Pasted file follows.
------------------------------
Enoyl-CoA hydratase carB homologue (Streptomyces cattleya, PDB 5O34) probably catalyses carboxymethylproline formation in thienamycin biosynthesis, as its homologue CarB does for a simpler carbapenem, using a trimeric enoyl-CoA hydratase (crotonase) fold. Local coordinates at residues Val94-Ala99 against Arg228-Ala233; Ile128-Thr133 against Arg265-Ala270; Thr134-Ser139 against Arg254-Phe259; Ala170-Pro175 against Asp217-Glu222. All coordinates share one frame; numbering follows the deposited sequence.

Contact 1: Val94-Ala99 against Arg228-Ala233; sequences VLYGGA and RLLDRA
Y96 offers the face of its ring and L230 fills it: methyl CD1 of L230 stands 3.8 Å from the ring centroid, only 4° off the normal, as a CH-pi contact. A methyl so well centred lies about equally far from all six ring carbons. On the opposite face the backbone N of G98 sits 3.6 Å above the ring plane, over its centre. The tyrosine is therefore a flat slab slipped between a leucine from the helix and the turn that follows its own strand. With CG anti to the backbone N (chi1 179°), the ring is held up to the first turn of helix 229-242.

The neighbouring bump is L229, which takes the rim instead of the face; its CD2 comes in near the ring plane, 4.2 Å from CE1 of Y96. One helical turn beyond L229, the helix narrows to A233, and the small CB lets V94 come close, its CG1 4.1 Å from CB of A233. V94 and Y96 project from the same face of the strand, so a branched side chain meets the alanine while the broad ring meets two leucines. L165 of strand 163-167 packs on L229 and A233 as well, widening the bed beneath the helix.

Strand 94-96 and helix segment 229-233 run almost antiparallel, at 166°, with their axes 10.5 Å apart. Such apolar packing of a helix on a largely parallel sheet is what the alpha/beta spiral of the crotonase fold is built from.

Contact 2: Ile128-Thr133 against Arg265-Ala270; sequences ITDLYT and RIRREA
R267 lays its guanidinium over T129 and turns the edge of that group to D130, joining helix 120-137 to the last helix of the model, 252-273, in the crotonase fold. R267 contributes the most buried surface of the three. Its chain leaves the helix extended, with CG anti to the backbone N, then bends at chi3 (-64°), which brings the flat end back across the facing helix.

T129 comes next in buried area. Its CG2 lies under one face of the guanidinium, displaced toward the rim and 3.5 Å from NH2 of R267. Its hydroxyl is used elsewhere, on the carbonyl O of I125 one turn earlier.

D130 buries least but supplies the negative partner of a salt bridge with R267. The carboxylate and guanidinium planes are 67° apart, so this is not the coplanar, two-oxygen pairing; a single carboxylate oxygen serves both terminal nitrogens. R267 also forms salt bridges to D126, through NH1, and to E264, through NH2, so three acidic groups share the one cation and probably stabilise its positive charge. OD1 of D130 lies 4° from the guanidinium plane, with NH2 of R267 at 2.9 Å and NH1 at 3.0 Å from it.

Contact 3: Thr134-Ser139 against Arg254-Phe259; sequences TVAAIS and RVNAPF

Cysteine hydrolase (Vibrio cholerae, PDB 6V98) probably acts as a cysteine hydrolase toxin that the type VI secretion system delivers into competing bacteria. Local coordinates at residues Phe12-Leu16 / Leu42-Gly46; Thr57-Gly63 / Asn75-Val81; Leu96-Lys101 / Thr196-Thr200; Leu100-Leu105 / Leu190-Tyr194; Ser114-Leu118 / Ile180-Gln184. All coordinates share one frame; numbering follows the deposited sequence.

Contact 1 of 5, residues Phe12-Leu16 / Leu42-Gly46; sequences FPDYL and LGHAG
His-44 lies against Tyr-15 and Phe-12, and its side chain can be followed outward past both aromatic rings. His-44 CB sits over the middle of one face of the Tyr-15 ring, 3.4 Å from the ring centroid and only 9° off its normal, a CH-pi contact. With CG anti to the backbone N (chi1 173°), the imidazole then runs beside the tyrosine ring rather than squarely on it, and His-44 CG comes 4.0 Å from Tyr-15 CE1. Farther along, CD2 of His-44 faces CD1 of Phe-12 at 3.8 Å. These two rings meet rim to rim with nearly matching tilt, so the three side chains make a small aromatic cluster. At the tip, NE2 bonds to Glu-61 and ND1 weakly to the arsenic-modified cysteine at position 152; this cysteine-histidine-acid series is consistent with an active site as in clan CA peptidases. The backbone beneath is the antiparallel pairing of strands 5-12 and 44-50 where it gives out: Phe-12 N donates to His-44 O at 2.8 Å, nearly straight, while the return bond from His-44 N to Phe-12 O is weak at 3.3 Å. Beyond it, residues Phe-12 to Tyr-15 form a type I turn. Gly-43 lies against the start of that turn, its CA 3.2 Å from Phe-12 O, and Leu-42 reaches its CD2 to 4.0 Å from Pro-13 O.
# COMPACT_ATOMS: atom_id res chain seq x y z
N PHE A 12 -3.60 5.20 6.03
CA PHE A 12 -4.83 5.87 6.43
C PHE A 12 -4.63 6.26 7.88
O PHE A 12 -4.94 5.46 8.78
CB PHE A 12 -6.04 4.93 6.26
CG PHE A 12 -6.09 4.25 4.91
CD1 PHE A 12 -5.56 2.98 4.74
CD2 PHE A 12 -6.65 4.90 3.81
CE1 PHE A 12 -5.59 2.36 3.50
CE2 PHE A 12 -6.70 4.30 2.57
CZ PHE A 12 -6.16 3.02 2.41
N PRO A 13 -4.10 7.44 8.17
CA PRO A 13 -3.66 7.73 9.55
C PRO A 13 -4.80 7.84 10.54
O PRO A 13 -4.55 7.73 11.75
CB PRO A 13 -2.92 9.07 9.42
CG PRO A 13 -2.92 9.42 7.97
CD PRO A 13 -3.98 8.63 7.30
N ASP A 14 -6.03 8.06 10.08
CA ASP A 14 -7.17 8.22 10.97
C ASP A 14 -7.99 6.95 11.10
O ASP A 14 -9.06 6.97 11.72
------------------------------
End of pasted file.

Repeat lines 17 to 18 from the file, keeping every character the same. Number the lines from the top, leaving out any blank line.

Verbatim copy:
C PHE A 12 -4.63 6.26 7.88
O PHE A 12 -4.94 5.46 8.78